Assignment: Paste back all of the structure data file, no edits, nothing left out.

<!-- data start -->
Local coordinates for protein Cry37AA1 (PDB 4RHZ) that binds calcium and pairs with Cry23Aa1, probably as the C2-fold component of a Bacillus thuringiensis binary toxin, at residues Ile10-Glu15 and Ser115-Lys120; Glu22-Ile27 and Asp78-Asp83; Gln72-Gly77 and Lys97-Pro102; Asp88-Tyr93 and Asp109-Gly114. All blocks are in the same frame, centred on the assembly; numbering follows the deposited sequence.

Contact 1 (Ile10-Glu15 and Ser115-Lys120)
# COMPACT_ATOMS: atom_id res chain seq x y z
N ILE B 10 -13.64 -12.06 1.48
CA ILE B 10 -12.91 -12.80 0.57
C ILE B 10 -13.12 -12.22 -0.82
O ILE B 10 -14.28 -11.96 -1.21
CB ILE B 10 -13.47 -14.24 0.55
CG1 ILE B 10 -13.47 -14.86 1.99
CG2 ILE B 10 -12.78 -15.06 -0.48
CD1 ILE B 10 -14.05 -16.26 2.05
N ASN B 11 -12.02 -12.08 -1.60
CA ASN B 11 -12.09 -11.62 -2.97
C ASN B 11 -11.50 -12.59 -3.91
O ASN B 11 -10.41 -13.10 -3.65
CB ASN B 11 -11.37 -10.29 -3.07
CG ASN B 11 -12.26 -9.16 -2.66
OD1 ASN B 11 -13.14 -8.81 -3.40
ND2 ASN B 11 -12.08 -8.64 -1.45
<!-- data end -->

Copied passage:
Local coordinates for protein Cry37AA1 (PDB 4RHZ) that binds calcium and pairs with Cry23Aa1, probably as the C2-fold component of a Bacillus thuringiensis binary toxin, at residues Ile10-Glu15 and Ser115-Lys120; Glu22-Ile27 and Asp78-Asp83; Gln72-Gly77 and Lys97-Pro102; Asp88-Tyr93 and Asp109-Gly114. All blocks are in the same frame, centred on the assembly; numbering follows the deposited sequence.

Contact 1 (Ile10-Glu15 and Ser115-Lys120)
# COMPACT_ATOMS: atom_id res chain seq x y z
N ILE B 10 -13.64 -12.06 1.48
CA ILE B 10 -12.91 -12.80 0.57
C ILE B 10 -13.12 -12.22 -0.82
O ILE B 10 -14.28 -11.96 -1.21
CB ILE B 10 -13.47 -14.24 0.55
CG1 ILE B 10 -13.47 -14.86 1.99
CG2 ILE B 10 -12.78 -15.06 -0.48
CD1 ILE B 10 -14.05 -16.26 2.05
N ASN B 11 -12.02 -12.08 -1.60
CA ASN B 11 -12.09 -11.62 -2.97
C ASN B 11 -11.50 -12.59 -3.91
O ASN B 11 -10.41 -13.10 -3.65
CB ASN B 11 -11.37 -10.29 -3.07
CG ASN B 11 -12.26 -9.16 -2.66
OD1 ASN B 11 -13.14 -8.81 -3.40
ND2 ASN B 11 -12.08 -8.64 -1.45